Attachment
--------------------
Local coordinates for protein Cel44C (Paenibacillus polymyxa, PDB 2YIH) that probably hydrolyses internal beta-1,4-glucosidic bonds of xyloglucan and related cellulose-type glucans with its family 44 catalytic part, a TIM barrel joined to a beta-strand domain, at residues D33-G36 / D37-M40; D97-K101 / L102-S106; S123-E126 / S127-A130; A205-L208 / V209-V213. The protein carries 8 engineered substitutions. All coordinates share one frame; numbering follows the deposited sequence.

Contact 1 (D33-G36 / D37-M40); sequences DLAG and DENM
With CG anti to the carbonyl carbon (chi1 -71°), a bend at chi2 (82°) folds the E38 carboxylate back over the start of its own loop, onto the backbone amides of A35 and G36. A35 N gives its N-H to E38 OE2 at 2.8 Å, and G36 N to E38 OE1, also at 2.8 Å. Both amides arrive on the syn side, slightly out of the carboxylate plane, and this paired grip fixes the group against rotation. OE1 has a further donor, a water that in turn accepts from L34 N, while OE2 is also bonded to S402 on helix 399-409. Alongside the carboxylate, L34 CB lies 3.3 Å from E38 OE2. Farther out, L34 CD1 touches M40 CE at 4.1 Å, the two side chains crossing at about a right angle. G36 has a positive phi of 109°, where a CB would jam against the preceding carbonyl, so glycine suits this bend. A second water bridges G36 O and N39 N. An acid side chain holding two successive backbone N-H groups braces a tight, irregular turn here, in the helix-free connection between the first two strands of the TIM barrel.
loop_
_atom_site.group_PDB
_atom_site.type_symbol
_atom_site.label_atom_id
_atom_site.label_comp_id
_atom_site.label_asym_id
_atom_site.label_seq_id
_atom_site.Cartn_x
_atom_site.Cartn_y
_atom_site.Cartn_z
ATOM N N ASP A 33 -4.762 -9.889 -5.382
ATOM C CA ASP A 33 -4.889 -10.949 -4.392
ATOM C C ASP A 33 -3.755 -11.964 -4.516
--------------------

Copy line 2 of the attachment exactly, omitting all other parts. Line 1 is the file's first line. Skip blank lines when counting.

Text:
Contact 1 (D33-G36 / D37-M40); sequences DLAG and DENM